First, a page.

Robert Koons & I.D.

From: John W Burgeson (
Date: Fri Sep 19 2003 - 12:05:29 EDT

  • Next message: John W Burgeson: "Re: My daughter is a YEC"

    Glenn Morton challenged me to post some recent book information which is
    supportive, at least in part, of the I.D. concepts.

    One of these is NATURE, DESIGN & SCIENCE by Del Ratzsch. I may address
    that book in a later post.

    A second one is Realism Regained: An Exact Theory of Causation, Teleology
    and the Mind (Oxford University Press, 2000, New York) by Robert C.
    Koons. Some of us will remember Dr. Koons as the person most responsible
    for the excellent 1997 conference in Austin, Texas titled "Naturalism,
    Theism and the Scientific Enterprise." From Dr. Koons website, this about
    the book:

    Abstract: Causation has long been one of the central subjects in
    philosophy. The late twentieth century has seen a renaissance of interest
    in the subject, while the development of modal logic, probability theory,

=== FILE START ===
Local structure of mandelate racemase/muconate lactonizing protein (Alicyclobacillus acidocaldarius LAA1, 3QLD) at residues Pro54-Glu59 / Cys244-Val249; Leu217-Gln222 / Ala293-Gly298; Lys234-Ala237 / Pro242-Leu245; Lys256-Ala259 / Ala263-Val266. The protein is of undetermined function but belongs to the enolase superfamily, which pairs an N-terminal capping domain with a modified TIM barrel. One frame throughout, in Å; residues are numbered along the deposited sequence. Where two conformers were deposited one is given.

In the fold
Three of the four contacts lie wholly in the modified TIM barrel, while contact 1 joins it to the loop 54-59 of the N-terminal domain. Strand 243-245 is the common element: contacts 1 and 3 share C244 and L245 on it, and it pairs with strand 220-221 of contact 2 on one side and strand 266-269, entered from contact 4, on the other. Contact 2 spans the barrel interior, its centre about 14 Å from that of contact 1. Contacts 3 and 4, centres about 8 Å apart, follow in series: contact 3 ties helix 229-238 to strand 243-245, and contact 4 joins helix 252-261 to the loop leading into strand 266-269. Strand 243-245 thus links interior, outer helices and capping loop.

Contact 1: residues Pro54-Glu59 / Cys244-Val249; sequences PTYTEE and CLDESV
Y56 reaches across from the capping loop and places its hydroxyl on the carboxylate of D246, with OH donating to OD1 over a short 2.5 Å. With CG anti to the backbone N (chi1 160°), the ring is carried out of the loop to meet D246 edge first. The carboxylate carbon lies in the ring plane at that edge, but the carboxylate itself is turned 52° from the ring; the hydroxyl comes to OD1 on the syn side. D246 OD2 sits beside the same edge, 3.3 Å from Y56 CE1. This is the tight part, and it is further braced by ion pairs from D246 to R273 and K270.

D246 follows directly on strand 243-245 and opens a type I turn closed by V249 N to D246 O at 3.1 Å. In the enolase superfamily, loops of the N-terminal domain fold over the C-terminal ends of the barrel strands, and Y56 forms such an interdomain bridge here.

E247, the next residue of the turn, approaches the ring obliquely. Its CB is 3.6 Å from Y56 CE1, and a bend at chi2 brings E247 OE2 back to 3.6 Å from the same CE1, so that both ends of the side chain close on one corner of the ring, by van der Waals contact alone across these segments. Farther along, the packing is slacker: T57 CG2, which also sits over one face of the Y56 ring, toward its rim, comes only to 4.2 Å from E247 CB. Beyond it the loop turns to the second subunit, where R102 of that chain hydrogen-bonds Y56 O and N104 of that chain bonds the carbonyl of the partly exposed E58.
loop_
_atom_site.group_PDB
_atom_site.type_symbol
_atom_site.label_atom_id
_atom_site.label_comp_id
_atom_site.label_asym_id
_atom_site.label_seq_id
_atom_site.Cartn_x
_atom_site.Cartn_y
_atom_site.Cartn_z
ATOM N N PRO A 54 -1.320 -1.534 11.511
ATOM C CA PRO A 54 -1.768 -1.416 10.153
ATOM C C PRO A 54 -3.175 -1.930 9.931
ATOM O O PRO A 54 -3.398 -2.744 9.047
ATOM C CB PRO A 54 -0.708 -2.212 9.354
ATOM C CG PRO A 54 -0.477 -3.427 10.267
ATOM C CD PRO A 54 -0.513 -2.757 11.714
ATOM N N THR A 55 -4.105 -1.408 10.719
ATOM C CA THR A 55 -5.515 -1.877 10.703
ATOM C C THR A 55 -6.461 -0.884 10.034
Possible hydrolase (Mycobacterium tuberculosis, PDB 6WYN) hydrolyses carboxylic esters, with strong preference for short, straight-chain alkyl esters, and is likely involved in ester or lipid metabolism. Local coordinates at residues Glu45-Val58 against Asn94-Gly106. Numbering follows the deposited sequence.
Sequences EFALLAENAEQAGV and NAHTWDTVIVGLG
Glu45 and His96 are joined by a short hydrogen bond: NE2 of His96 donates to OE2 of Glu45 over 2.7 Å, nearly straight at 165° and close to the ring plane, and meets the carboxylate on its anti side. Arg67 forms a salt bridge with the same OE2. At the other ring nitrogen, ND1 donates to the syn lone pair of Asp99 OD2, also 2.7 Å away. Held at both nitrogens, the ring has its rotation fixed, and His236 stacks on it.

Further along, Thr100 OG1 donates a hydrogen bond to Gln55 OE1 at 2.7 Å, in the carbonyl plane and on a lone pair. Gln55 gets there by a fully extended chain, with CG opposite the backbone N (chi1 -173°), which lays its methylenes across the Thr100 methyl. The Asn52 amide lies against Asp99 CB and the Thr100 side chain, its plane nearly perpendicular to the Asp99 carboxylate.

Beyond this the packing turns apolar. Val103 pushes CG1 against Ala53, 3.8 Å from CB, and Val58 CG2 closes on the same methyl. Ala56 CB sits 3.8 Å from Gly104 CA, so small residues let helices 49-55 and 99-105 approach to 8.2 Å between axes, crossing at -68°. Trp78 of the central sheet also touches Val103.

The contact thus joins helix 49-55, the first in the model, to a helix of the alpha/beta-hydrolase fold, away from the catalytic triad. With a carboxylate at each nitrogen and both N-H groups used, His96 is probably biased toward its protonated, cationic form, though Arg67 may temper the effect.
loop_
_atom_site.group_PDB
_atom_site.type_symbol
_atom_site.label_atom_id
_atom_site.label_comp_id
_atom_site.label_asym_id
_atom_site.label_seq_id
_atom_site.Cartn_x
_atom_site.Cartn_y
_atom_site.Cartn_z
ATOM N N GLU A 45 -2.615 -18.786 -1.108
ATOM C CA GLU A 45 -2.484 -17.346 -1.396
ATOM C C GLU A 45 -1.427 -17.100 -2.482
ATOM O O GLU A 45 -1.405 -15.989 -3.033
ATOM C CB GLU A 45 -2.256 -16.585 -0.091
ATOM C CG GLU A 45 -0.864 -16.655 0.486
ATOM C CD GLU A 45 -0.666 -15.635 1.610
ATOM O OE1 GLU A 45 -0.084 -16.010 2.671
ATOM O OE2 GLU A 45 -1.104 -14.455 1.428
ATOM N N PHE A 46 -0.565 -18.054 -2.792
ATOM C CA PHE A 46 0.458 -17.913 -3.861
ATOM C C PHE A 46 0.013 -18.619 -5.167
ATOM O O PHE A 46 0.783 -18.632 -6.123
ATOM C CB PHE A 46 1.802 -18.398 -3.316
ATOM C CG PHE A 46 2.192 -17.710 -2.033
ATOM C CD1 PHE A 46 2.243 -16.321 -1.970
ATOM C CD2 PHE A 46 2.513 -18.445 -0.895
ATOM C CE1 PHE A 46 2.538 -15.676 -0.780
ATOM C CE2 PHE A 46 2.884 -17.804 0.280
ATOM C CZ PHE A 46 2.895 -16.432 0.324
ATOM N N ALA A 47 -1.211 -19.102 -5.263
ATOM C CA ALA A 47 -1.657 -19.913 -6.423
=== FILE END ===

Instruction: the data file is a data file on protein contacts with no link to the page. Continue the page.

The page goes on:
mereology , defeasible or "nonmonotonic" logics, and partial semantics
    (including the situation theory of Barwise, Perry and Etchemendy) have
    provided the tools needed for an exact and comprehensive theory of

    In Realism Regained, Koons constructs a non-Humean theory of causation
    which sheds light on recent causal theories in epistemology and the
    philosophy of mind. In the process, he develops a parsimonious
    metaphysical theory, which accounts for such phenomena as: information,
    teleology and biological function, mental representation, qualia and
    mental causation, our knowledge of logic, mathematics and science, the
    structure of spacetime, the identity of physical objects, and the
    objectivity of values and moral norms.

    Realism Regained offers a broadly "naturalistic" account of norms,
    building upon and refining the teleological theories of Dretske, Stampe,
    Millikan and others. However, Koons argues against a narrowly
    materialistic view, providing seven independent lines of argument for the
    existence of non-physical facts, in particular, facts of logical,
    mathematical and natural necessity.

    There is more -- see (on Dr. Koons):

    and (on his book):

    Has anyone here studied this book? Is it one worth ordering? (Del
    Ratzsch's book certainly is).

    John Burgeson

    The best thing to hit the internet in years - Juno SpeedBand!
    Surf the web up to FIVE TIMES FASTER!
    Only $14.95/ month - visit to sign up today!

    This archive was generated by hypermail 2.1.4 : Fri Sep 19 2003 - 12:27:27 EDT